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    For many people in English speaking countries, whether or not one enjoys Jules Verne can depend on the goodocity of the translation and if the translator butcherates the English language.

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    Quote Originally Posted by Ronald Brak View Post
    goodocity butcherates
    Ooh! Ronald, can I have those words?

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    This is English, so no need to ask for permission. As James Nicoll pointed out, "English doesn't just borrow words; on occasion, English has pursued other languages down alleyways to beat them unconscious and rifle their pockets for new vocabulary."

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    Quote Originally Posted by Paul Beardsley View Post
    I'm guessing you are referring to Verne's famous complaint that Wells used the fictional substance Cavourite to get his heroes to the moon, whereas he, Verne, used real materials (gun cotton) but neglected to mention that it would have killed the travellers.
    Six of one, half dozen of the other, in my mind. Cavorite isn't real, but will (apparently) get you to the moon. Gun cotton is real, but it will not get you anywhere, let alone the moon. Not intact, anyway. It all depends on where you're willing to suspend your disbelief.
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    I find Wells and Verne to a be a dead-heat in enjoyability--though as mentioned already, I can't comment on how Verne reads in the original French.

    Re SF or not:
    Heading back to their literary era, I'd say their work is "proto-SF", a kind of rough template for later developments in the genre.

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    Let's not forget Off On A Comet in which a comet grazes the earth and carries off several people on a tour of the solar system.

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    In general, though, I think we humans have a tendency to like to pinhole things into categories, but reality isn't always so neat.
    As above, so below

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    Is it specifically required that science fiction deal with the future or impossible technology? Wouldn't any story that relies heavily on the science of the day be science fiction? For Ilya, how is a "technothriller" not science fiction? Or are you advocating a genre called "technology fiction?"

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    Quote Originally Posted by CJSF View Post
    Is it specifically required that science fiction deal with the future or impossible technology? Wouldn't any story that relies heavily on the science of the day be science fiction? For Ilya, how is a "technothriller" not science fiction? Or are you advocating a genre called "technology fiction?"

    CJSF
    Some people argue that SF is undefinable, or can only be defined in terms of, "SF is what I am pointing at when I say 'that's SF'."

    But I strongly disagree, and believe people say this only because they think it makes SF seem more mystical than it really is. (Heck, it doesn't need any bogus mysticism!)

    SF is that branch of fiction that deals with the fantastic in a rational manner. By "fantastic" I mean anything which isn't known to be possible (which of course includes anything that is thought to be impossible). By "rational" I mean it attempts to deal with it in scientific terms. So, a story that features immortal vampires would be a fantasy. A story that features people whose biology allows them to thrive on blood but which makes them highly sensitive to ultraviolet would probably count as SF. (Of course, it is often better that a story just admit it's a fantasy and get on with telling the story rather than try to "justify" the premise.) SF is also likely to consider the consequences of its premise in a rational manner - typically the socialogical aspects.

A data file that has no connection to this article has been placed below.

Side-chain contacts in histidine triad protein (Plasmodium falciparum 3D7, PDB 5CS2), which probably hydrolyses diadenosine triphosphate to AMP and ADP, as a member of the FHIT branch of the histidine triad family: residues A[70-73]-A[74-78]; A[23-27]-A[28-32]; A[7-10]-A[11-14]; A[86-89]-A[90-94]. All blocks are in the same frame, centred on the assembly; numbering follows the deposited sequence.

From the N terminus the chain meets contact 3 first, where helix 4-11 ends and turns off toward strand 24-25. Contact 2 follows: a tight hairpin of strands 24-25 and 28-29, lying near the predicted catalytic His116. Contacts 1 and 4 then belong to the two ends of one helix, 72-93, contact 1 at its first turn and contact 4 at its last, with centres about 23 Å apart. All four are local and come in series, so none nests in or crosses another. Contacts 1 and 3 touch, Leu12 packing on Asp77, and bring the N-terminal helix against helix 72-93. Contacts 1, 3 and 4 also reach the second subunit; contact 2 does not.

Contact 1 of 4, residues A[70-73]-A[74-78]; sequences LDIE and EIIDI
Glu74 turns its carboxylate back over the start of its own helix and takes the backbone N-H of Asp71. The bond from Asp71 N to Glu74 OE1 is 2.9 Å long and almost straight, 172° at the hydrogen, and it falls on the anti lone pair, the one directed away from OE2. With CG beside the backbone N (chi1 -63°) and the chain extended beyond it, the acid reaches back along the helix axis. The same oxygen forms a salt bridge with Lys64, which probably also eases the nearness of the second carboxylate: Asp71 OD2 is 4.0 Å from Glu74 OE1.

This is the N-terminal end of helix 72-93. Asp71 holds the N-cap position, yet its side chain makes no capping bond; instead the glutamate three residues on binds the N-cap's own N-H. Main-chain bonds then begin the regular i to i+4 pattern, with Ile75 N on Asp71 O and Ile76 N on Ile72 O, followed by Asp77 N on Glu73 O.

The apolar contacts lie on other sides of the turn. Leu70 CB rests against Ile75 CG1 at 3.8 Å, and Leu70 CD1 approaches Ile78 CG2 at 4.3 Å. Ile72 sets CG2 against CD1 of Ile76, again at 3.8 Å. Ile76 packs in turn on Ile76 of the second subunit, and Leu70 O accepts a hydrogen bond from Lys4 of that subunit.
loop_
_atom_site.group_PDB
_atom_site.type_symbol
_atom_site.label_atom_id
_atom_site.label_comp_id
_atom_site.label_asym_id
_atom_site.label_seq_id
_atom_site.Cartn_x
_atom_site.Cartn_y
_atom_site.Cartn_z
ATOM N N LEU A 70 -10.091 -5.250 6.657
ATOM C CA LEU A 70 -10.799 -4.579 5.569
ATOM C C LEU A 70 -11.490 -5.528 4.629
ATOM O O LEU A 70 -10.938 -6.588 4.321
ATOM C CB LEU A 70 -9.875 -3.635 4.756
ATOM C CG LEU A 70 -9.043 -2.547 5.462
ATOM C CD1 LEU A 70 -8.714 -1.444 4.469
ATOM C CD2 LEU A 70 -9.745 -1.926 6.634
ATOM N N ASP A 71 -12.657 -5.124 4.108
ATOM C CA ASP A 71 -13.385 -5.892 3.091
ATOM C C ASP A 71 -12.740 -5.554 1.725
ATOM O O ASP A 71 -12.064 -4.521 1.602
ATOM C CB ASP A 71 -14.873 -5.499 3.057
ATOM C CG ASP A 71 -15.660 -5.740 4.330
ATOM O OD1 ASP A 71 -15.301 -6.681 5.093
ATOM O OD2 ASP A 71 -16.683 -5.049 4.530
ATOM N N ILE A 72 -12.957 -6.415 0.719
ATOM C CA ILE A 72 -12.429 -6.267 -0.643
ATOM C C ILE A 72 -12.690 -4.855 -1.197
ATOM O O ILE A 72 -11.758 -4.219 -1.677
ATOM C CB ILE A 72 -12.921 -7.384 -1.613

In Verne's day, travelling to the moon was an impossible feat; now, of course, it's not. A novel about a return to the moon would not count as SF unless it featured a radical new form of propulsion, or it featured aliens on the moon, or something like that.

    Technothrillers are generally thrillers that feature technology which is either available already, or is likely to be available in the near future. It's not really very speculative to suppose that next year's PC will have a faster processor than this year's.

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    Quote Originally Posted by Jens View Post
    In general, though, I think we humans have a tendency to like to pinhole things into categories, but reality isn't always so neat.
    The old "there are two kinds of people: those who sort things into two categories and those who do not."
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    Quote Originally Posted by Paul Beardsley View Post
    A novel about a return to the moon would not count as SF unless it featured a radical new form of propulsion, or it featured aliens on the moon, or something like that.
    Interesting; how would it qualify?

    In early 1960s Stanislaw Lem has written several realistic stories which took place on the Moon (well, largely realistic; he got some minor things wrong). Back then they counted as SF. Should we reclassify them now, and, if yes, to what genre?

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    Quote Originally Posted by kamaz View Post
    Interesting; how would it qualify?
    Probably as technothriller. It rather depends on the author's intention.

    A useful example would be any film (such as Goldeneye, probably - I haven't seen it) which features a satellite. Putting something into space does not automatically make a story SF.

    Quote Originally Posted by kamaz View Post
    In early 1960s Stanislaw Lem has written several realistic stories which took place on the Moon (well, largely realistic; he got some minor things wrong). Back then they counted as SF. Should we reclassify them now, and, if yes, to what genre?
    I see no need to reclassify, a) because the story was SF at the time of writing, and b) I'm not really trying to compartmentalise everything, I simply wish to see SF used as a useful description.